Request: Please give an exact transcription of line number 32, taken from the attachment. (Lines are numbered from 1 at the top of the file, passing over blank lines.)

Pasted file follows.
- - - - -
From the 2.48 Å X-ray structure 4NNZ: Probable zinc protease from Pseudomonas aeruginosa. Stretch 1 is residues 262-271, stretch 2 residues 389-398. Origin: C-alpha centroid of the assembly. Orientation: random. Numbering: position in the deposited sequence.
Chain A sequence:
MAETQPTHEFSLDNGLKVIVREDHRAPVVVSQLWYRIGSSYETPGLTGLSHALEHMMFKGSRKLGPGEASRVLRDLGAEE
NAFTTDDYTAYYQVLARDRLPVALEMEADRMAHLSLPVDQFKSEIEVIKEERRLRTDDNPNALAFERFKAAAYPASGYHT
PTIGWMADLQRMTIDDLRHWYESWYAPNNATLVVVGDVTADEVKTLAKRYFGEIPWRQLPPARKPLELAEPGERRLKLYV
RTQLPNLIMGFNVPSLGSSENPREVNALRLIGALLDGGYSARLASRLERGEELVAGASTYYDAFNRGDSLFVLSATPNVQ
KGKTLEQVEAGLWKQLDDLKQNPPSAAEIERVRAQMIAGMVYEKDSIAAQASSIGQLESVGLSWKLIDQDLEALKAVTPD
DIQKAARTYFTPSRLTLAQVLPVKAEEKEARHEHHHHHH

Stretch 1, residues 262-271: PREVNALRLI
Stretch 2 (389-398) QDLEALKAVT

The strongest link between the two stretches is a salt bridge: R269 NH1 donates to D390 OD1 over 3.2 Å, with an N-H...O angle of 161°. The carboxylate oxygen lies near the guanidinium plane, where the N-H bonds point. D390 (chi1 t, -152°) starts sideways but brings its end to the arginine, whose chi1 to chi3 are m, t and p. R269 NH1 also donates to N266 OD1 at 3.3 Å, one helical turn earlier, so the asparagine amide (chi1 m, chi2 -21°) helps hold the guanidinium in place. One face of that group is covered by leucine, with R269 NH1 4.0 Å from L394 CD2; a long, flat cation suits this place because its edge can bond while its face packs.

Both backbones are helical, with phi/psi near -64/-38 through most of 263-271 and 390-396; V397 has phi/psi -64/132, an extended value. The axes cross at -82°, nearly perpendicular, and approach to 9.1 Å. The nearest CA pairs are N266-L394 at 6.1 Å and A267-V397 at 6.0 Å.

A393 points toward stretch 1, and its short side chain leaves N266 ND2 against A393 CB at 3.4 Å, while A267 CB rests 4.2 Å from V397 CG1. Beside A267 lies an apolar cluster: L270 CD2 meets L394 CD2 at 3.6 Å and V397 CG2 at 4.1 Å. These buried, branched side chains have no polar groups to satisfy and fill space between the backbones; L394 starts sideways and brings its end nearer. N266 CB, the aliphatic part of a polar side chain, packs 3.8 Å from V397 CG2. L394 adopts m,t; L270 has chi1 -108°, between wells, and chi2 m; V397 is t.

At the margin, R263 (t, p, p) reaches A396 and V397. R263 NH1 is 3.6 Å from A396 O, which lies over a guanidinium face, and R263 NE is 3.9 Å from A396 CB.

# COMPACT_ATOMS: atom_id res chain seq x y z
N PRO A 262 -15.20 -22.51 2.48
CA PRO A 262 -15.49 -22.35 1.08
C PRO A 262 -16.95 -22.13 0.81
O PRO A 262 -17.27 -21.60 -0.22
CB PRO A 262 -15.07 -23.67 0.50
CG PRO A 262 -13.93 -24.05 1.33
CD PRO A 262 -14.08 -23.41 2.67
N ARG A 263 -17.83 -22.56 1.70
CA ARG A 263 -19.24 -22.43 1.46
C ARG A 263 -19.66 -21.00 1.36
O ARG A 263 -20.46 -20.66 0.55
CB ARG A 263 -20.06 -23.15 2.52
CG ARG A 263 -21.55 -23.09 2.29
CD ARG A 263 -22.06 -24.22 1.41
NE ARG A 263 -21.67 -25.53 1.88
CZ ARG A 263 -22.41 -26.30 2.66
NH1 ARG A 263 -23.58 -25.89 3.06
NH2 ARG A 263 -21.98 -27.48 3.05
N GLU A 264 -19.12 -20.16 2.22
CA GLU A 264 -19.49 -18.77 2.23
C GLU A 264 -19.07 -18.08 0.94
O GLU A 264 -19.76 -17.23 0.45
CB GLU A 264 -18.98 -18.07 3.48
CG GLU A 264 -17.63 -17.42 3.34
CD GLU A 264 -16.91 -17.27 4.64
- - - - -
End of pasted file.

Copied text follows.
NH1 ARG A 263 -23.58 -25.89 3.06